Metinvest has received a Fitch Ratings outlook downgrade from stable to negative in June 2020.
The rating demotion was driven by a weak global steel industry, along with the company’s low financial flexibility, limited cash flow, and risk of acting as a working capital provider for subsidiaries.
Steel consumption is expected to decline substantially in 2020 resulting in an oversupplied steel market and strong pricing competition both in domestic and export markets. In 2020, worldsteel forecasts that steel demand will fall 6.4pc compared to 2019 primarily due to COVID-19.
Metinvest’s weak earnings in 2019, which decreased 50pc compared to 2018, limited its financial flexibility into 2020, according to Fitch. The company further weakened its financial position after extending $367mn in credit to associate companies in late 2019 and early 2020, which increased its debt level by $250mn to $3.3bn.
Fitch expects Metinvest’s earnings to be primarily impacted by price rather than volume risk. The rating agency expects Metinvest’s production to increase later in the year, which may result in volume levels close to 2019. However, domestic and export prices could tighten the company’s margins at close to cost until Q3 2020 as consumption begins to gain momentum.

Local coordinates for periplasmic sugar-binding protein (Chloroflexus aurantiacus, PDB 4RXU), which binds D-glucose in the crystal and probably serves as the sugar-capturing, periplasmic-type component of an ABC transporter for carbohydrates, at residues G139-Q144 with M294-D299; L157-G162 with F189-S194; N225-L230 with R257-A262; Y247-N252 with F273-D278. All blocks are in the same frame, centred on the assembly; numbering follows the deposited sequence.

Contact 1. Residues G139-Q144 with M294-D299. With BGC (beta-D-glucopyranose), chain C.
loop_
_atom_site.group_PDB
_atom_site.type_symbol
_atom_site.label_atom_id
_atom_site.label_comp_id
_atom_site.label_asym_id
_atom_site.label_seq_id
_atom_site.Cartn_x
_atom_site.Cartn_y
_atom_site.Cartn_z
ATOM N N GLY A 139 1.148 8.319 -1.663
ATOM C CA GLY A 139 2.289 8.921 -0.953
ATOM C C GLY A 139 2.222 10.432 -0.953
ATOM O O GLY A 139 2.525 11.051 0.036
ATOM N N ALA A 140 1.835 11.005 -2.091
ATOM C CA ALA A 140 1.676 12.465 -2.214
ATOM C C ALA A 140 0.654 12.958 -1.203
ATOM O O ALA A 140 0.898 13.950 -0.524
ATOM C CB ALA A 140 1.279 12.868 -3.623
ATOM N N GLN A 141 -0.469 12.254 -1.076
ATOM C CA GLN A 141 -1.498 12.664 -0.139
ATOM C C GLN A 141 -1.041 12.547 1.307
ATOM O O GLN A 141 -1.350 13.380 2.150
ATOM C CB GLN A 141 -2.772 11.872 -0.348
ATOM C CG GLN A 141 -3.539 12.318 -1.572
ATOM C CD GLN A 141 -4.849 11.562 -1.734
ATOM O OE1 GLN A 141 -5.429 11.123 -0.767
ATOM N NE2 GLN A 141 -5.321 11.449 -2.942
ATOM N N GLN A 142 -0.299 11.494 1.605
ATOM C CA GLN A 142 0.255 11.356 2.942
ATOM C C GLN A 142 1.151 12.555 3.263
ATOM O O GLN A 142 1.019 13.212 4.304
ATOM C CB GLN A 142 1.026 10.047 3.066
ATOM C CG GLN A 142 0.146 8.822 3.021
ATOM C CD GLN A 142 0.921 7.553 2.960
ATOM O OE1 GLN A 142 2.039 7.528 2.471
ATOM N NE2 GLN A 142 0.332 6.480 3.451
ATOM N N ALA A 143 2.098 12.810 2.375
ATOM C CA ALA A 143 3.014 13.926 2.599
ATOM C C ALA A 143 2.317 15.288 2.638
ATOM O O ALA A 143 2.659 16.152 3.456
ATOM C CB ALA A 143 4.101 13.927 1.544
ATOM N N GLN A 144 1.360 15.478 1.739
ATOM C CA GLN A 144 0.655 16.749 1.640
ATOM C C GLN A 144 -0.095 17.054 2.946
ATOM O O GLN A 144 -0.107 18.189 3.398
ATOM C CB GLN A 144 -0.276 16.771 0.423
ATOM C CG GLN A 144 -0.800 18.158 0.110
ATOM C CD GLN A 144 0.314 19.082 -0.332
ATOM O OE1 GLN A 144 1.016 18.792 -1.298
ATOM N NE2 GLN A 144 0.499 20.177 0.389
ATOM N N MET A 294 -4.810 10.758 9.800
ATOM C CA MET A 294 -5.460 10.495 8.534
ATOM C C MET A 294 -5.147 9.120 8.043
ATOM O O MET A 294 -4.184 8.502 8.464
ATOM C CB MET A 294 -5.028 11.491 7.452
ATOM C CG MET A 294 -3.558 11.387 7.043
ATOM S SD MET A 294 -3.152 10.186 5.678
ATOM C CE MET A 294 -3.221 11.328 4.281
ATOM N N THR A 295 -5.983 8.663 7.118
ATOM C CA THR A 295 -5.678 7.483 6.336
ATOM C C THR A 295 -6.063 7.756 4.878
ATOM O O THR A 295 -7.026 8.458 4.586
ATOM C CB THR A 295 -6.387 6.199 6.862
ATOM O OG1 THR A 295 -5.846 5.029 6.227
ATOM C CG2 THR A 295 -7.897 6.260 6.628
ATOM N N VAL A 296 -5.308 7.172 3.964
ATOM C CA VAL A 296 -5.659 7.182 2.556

Metinvest is also considered less competitive than other Russian steel companies such as NLMK and PJSC Manitorogorsk Iron and Steel Works, according to Fitch. Usually, re-rolling facilities in Europe would support the higher cost structure, but Fitch views that as a risk because weak demand for steel in Europe might persist through the year. Metinvest also faces higher electrictity costs compared to other CIS firms. Moreover, the higher costs may result in subsidiaries requesting additional bridge loans until demand begins to improve.
Metinvest implemented strong budget management measures to target efficiency improvements and decrease costs. The strategies include a 30pc reduction in administrative staff, renegotiation of contracts with suppliers, suspending dividend distributions in the short-term, and reducing the capital guidance over the next two years. Projects with continued capital expenditures are expected to cut costs in the long-term.
Metinvest has committed to improve higher utilization rates and optimize sales portfolios in the CIS or Europe through the year which may result in Fitch Ratings upgrading it back to stable in the medium-term.
In 2019, Metinvest produced 8.8mn mt of steel products and 29mn mt of iron ore. The company is fully self-sufficient in iron ore supplies but is increasing production of coking coal to improve the close to 50pc self-sufficiency level.